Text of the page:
MARINE CORPS BASE QUANTICO, Va. – As US Marine Corps officials at last week's Modern Day Marine expo touted the need for innovation, companies in the small business tent showed how technology is already reshaping modern warfare.

Speaking during a panel presentation for industry, Maj. Gen. Vincent Coglianese, assistant deputy commandant for installations and logistics, said the Marine Corps needs to embrace innovation, not only in terms of equipment but in its thinking. He called upon the defense industry to look beyond traditional methods to help the Marine Corps adapt.

"That innovation, those solutions, and not thinking, 'That's the way we used to do it' — how we're going do it in the future in this challenge is what we need help with," he said.

Among those showcasing their innovations, GATR Techonologies, a Huntsville, Alabama-based antenna company, brought its inflatable communications terminal to Quantico. Housed in an inflatable ball, the 2.4-meter antenna and terminal weights less than 200 pounds total, and can fit easily into two portable hard cases.

The antenna, which can help units establish broadband linkups in remote areas, has been used by Special Forces since 2008, and is currently used by all four service branches.

"It's a really big antenna in a little-bitty box," said GATR CEO and President Paul Gierow.

There are currently around 400 units in the field, mostly with Sspecial Ooperations forces, he said.

Traditionally, a Marine Expeditionary Unit satellite communications load-out would weigh more than 25,000 pounds and take up almost 2,600 cubic feet, compared to just 3,000 pounds and 189 cubic feet for GATR's inflatable satellite antenna system, according to the company's figures.

That dovetails This fits with recent efforts desire to reaffirm the Marine Corps’ its expeditionary capabilities.

"We think these forces are going to be operating in distributed, often dismounted in complex urban terrain," said Col. Roger Turner Jr., office of the assistant commandant of the Marine Corps for plans, policy and operations with Headquarters Marine Corps at the Pentagon, during the industry panel. "And anything we can do to lighten the load on individual Marines and sailors out there is critical."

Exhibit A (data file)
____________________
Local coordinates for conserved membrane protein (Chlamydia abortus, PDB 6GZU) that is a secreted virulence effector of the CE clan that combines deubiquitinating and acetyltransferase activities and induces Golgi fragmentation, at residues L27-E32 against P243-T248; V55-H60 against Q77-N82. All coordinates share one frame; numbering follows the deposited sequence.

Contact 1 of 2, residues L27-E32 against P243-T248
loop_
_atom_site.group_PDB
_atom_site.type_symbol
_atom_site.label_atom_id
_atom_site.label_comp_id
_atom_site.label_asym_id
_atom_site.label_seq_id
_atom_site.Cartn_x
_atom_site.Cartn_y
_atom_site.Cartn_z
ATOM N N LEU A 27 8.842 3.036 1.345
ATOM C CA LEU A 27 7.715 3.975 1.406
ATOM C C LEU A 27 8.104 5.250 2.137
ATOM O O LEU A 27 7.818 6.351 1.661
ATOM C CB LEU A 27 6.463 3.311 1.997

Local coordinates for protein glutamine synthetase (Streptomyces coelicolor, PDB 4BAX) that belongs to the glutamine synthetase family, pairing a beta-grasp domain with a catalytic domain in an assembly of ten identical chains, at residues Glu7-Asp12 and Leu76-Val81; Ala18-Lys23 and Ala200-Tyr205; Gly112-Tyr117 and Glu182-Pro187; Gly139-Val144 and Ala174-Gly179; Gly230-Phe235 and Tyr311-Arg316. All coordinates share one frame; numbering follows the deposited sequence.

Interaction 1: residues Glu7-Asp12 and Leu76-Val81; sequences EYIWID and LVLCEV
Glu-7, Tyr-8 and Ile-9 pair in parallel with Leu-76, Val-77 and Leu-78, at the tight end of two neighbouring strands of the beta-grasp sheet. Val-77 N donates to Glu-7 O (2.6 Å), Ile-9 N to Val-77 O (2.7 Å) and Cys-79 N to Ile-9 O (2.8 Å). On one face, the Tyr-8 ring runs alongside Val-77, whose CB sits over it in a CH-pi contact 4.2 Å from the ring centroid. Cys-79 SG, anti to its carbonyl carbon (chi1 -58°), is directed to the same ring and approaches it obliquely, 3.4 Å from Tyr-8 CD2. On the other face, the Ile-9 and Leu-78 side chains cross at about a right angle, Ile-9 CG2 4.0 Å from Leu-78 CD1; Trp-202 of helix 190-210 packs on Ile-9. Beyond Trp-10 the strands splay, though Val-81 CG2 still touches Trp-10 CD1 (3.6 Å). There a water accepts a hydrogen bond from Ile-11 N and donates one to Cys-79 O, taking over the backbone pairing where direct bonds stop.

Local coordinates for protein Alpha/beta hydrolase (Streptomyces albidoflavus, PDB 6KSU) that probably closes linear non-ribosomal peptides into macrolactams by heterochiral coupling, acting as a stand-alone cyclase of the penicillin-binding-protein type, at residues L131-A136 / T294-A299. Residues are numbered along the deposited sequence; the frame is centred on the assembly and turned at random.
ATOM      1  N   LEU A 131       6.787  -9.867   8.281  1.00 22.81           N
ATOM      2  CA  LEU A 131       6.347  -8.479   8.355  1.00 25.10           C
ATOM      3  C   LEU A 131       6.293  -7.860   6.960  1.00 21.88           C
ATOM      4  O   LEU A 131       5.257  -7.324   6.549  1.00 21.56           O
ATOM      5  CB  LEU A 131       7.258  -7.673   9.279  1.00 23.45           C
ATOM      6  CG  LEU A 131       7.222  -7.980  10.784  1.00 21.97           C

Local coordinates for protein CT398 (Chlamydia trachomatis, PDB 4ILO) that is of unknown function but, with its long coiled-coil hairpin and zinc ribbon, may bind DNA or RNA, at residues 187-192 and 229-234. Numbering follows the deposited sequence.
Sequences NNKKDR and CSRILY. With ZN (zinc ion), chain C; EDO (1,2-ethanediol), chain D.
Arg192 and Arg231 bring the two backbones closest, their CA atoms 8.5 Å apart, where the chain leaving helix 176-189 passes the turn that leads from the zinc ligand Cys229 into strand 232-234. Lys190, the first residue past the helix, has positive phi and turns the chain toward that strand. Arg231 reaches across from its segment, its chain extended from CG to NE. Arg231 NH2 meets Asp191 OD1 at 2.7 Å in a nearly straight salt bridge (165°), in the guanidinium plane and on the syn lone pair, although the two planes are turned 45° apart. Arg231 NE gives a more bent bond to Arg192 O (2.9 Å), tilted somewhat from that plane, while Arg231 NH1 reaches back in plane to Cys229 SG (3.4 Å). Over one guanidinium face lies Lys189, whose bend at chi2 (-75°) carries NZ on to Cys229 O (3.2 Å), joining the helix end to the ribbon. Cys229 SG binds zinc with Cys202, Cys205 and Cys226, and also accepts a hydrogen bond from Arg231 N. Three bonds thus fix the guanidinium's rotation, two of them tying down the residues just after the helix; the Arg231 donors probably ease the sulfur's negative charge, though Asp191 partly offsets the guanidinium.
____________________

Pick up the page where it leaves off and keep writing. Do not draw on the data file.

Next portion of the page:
Another eye-grabbing display in the small business tent was Survice Engineering Co.’s scale model of its hover bike, which is currently undergoing tests in the United Kingdom.

The vehicle features four rotors, similar to those on quadcopter drones, but in a slightly different configuration. Rather than spread out into four corners, there are two overlapping rotors overlap in the front and back, leaving room for an operator and cargo in the middle.

The vehicle can carry a payload of 800 pounds and can travel 50 mph miles per hour for three hours, giving it a 150-mile range, said Robert Baltrusch, Survice’s industrial design team lead. It is designed to stay aloft even if one of the rotors is disabled by enemy fire, and unlike many quadcopters currently available, it does not spin uncontrollably if one rotor fails.

The Belcamp, Maryland-based company is working with UK-based Malloy Aeronautics to develop hover bikes with a goal of keeping in-flight noise under 80 decibels, making them more difficult to spot when flying low and fast.

Advanced technology was also on display in small packages, such as Aegisound's noise-reducing headsets for flight deck personnel supporting the very loud F-35 jump jet. By placing digital active noise reduction in custom-fitted earbuds inside larger cups worn over the ears, the Christiansburg, Virginia-based company offers three forms of hearing protection for on-deck personnel.

Used properly, the headset can reduce noise levels by 30 decibels, making radio communication possible when paired with a noise-reducing microphone and muzzle.

Aegisound’s top-of-the-line headset can run up to $5,000 each, but a relatively minor cost up front could save money down the line, as hearing loss while on active duty can lead to huge expenses later on. The American Tinnitus Association projects that tinnitus and other hearing loss-related claims will cost the Department of Veterans Affairs about $2.75 billion in 2016, up from $720 million a decade earlier.

Just as with other parts of the budget, cost considerations are important for companies looking to bring innovation to the Pentagon, said Bill Taylor, the Marine Corps' program executive officer for land systems.

This can be especially challenging in periods lacking budget clarity for the Pentagon and its suppliers, such as the current uncertainty surrounding what Congress will do when the current fiscal year ends on Sept. 30.

"Just like competing for programs of record, I would suggest that industry's ability to prioritize innovation is taking a hit as we progressively move through these budget struggles," Taylor said. "Just like competing for contracts, the ability to invest in innovation is significantly impacted by declining budgets."

Twitter: @andclev